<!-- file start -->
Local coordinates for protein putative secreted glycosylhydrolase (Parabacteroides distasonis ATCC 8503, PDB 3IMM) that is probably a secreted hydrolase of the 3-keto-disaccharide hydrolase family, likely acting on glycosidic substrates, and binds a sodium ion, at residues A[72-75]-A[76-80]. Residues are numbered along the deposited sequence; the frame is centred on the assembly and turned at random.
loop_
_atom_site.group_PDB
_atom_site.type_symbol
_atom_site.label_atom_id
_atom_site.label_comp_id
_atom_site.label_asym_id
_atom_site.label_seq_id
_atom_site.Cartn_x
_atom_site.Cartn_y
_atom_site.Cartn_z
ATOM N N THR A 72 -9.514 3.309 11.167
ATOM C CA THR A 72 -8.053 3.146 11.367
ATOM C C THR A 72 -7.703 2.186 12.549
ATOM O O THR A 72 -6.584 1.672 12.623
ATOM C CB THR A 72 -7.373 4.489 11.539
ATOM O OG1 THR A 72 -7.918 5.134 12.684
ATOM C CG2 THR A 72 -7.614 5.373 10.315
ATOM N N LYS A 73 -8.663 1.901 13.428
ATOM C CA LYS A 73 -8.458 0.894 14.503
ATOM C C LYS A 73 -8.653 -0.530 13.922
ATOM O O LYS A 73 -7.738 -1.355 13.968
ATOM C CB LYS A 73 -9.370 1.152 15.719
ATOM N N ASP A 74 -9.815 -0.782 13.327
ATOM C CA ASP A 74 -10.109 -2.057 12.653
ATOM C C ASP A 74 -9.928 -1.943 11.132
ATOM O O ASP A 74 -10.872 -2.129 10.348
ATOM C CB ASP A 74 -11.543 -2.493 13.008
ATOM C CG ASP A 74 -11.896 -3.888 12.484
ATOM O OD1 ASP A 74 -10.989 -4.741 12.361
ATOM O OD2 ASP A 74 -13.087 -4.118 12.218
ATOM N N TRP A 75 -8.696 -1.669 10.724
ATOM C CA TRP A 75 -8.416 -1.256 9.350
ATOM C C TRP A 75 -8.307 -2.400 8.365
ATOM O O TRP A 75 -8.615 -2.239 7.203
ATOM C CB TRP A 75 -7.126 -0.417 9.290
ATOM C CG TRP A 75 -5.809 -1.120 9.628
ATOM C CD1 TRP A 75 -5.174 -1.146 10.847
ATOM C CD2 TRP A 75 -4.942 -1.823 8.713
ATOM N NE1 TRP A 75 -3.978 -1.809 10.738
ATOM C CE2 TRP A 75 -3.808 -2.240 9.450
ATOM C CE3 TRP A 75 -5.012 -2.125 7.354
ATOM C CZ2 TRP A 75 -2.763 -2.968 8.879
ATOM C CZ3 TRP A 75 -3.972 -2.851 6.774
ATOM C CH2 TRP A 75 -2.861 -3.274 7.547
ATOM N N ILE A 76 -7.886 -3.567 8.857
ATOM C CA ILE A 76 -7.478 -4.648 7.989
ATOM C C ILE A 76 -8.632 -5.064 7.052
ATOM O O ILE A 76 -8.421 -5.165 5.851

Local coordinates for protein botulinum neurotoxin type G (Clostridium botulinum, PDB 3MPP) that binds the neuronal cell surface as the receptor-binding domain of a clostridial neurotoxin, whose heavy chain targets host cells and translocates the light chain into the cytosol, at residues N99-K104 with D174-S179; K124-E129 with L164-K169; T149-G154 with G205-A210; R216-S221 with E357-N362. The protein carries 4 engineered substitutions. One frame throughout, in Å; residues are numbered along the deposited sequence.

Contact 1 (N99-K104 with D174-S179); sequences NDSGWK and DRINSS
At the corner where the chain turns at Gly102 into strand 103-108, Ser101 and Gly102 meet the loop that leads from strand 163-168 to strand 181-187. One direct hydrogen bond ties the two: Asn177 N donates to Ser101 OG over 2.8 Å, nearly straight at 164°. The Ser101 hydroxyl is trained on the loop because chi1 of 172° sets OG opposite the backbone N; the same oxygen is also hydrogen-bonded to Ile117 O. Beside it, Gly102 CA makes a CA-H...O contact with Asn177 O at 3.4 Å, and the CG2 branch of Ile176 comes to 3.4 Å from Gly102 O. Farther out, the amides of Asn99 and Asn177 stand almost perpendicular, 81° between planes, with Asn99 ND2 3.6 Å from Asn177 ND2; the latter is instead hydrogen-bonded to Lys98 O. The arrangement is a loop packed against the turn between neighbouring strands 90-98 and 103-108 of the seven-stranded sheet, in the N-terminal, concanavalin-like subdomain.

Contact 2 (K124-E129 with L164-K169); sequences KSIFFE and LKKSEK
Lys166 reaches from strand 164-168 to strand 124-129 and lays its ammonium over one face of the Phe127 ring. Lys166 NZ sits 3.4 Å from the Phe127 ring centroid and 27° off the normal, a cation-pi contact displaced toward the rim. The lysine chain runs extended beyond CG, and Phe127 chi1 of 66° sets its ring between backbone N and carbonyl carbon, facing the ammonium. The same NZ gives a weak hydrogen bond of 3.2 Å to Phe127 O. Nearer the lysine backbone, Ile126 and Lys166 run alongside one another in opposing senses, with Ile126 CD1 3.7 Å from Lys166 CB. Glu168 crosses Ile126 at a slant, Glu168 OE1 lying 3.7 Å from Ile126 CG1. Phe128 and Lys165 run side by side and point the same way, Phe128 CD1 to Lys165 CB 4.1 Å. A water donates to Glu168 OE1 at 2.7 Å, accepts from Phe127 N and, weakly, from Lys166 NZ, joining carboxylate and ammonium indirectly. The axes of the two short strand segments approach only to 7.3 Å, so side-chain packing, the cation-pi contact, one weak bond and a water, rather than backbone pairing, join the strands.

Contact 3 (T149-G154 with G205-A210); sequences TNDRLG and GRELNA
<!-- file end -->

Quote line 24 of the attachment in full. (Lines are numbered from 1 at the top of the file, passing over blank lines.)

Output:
ATOM N N ASP A 74 -9.815 -0.782 13.327